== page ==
The Senate Criminal Justice Committee on Monday approved a bill that will create a process allowing the certification of victims of abuse at the Arthur G. Dozier School for Boys in Marianna and a related juvenile facility in Okeechobee.
More than 500 boys suffered physical, mental and sexual abuse at the reform schools from the 1940s through the 1960s, according to a formal apology passed by the Legislature last year.
The bill, sponsored by Sen. Darryl Rouson, D-St. Petersburg, would require victims to submit an application for certification, including an affidavit, to the Department of Juvenile Justice by Oct. 1, 2018.
“There is some question as to how many are still living,” Rouson said.
The agency would review the applications and submit a list of certified victims to the Legislature by March 1, 2019.
Rouson said the information would then let lawmakers make “an informed decision” about whether the victims should receive compensation from the state, which would take the form of a claim bill filed in the Legislature.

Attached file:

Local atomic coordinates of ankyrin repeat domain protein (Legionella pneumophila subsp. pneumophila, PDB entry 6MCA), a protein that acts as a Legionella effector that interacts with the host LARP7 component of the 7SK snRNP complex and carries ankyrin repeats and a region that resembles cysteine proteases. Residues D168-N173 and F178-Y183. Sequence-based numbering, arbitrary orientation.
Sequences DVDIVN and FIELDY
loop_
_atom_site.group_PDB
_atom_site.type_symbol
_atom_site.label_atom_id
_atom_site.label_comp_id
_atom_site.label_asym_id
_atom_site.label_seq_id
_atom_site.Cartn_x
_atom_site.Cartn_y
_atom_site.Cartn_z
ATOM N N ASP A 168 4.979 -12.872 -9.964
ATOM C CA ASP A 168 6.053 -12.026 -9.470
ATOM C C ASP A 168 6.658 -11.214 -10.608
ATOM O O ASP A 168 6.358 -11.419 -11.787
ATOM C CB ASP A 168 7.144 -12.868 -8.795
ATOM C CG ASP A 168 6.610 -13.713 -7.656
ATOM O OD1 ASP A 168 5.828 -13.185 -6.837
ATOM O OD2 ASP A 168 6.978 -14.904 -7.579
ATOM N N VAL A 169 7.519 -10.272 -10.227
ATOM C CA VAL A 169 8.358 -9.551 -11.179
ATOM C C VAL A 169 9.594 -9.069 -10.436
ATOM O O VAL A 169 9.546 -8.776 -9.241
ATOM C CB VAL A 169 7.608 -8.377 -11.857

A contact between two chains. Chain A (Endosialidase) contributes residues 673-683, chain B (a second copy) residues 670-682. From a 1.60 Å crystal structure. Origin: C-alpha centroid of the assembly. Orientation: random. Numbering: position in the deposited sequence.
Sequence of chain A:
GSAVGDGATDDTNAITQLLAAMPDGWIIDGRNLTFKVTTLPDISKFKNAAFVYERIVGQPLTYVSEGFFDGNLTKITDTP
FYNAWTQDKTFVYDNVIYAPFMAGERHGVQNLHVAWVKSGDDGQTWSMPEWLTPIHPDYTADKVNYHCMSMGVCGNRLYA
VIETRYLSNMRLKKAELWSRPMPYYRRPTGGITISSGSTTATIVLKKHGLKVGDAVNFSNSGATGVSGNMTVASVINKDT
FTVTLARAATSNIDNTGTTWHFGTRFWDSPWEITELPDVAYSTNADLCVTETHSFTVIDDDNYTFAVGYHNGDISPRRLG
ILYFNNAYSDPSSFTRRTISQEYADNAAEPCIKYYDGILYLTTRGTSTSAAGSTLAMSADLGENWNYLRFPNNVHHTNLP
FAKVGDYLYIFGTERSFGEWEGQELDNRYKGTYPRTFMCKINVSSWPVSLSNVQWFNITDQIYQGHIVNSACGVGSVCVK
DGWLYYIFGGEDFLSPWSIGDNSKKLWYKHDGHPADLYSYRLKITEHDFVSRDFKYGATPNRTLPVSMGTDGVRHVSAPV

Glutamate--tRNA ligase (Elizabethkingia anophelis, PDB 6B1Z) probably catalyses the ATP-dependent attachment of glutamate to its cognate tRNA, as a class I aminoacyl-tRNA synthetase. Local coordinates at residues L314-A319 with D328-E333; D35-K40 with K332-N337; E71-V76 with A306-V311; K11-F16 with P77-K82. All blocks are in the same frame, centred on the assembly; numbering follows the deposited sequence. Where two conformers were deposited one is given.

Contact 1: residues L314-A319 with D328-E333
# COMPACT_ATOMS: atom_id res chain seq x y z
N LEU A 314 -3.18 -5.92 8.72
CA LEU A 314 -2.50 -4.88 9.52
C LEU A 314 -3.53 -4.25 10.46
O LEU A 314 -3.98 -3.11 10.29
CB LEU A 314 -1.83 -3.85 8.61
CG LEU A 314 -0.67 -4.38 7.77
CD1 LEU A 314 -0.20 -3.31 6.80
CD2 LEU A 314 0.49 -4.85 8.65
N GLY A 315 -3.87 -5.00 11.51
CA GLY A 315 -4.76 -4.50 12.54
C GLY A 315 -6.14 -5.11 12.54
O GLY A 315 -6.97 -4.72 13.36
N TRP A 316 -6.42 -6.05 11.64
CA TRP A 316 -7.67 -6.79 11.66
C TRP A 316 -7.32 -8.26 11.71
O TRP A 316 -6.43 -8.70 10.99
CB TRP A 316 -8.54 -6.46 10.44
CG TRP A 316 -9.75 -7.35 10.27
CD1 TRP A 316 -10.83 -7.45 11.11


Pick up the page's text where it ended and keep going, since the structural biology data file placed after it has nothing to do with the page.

“Whether it's scholarships for their children, whatever form it comes in, it could be compensation, monetary compensation, but those decisions will be made once we’ve identified a class,” Rouson said.
One 75-year-old former resident wrote Rouson, saying he left Florida and hasn’t come back since his beatings at Dozier. He vowed to come back if and when the White House where the atrocities took place is torn down.
The bill (SB 1780) next heads to the Senate Criminal and Civil Justice Appropriations Subcommittee.
A similar measure (HB 1315), sponsored by Rep. Tracie Davis, D-Jacksonville, has yet to be heard in the House.